But Obama’s intervention was as nothing compared with Donald Trump, with his fondness for disruption and unthinking improvisation. And herein lies the danger to Nato, to Johnson and even to the Queen. (Her Majesty will be praying, I imagine, that the President will have no words of unsolicited advice on the matter of her second son.) It is potentially incendiary.
If it suits him — and much will depend on whether he needs a distraction from news emerging in the US on, say, impeachment — Trump will not hesitate to leap feet first into our election campaign. He did so this year in Israel. The closeness of the summit to election day will be an added temptation. He has already meddled several times in our politics, questioning Theresa May’s negotiating tactics with the EU, criticising Johnson’s withdrawal agreement, and giving support to both Johnson and Nigel Farage at various times. It is the kind of thing he loves to do and he may genuinely think he is being helpful. (Mind you, Hillary Clinton, while flogging her book last week in London, had no inhibitions about wading into UK politics at a sensitive electoral moment and calling the government ‘shameful’. She, of all people, should have known better.)
Boris Johnson needs to be ruthlessly pragmatic. His first, second and third priorities are to win the general election. Trump’s public support would be the kiss of death. It would send Jeremy Corbyn into hog-heaven, giving a turbo-boost to his claim that the Tories are bent on selling off chunks of the NHS to American companies. With Trump Boris must next week sup with the longest of spoons; and if this injects more than a touch of coolness into the relationship, so be it. A free trade agreement with the US is no holy grail and will be desperately hard to negotiate. Besides, there is little point in further work on the agreement in case a new president and administration are in harness just over a year from now. It’s a case of festina lente.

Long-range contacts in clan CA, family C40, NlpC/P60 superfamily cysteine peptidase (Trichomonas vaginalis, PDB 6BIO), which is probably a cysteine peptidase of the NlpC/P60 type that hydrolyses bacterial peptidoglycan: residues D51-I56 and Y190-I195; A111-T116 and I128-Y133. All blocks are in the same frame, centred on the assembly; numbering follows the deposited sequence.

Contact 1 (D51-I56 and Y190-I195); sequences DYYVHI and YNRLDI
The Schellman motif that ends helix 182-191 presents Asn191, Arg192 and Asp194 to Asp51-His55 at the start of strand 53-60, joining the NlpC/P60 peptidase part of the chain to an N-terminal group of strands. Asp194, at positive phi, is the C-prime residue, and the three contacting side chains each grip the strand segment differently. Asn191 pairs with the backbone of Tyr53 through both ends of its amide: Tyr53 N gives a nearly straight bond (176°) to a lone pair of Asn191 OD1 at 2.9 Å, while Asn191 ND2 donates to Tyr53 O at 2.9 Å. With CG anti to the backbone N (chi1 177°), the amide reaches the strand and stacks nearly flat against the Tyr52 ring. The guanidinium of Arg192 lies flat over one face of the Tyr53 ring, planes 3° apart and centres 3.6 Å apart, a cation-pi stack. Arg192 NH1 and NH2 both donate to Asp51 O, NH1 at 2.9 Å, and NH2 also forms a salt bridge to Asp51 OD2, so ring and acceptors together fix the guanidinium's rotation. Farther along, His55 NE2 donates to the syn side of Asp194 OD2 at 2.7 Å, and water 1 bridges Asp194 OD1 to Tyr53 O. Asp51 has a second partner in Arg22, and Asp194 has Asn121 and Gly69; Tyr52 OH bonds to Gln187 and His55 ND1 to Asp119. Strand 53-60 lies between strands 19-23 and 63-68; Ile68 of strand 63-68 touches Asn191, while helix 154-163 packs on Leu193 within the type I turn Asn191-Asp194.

The hope must be that the Nato meeting agenda will be sufficiently charged and interesting to keep Trump occupied. It is not as if there are not issues which demand a constructive American input. The Turks, who have anchored Nato’s eastern approaches from its creation, are drifting off to follow an Ottoman vocation. President Macron has recently declared the organisation ‘brain-dead’. Trump will doubtless continue to give the allies a kicking for not contributing more to the common defence, despite pledges of greater expenditure.
Seventy years is a long time in the life of an international defence organisation, especially one never tempered in the heat of battle with its declared adversary. The arteries fur, the reflexes dull, defence budgets shrivel, the sense of common purpose passes. Yes, this summit should be a time for celebration. But it must also be the moment for renewal.
That, anyway, is the hope. In reality it may take only one well-aimed question from a journalist for Trump to detonate his mine under both Nato and British politics. Prepare the lifeboats!
Sir Christopher Meyer is a former British ambassador to the USA and Germany.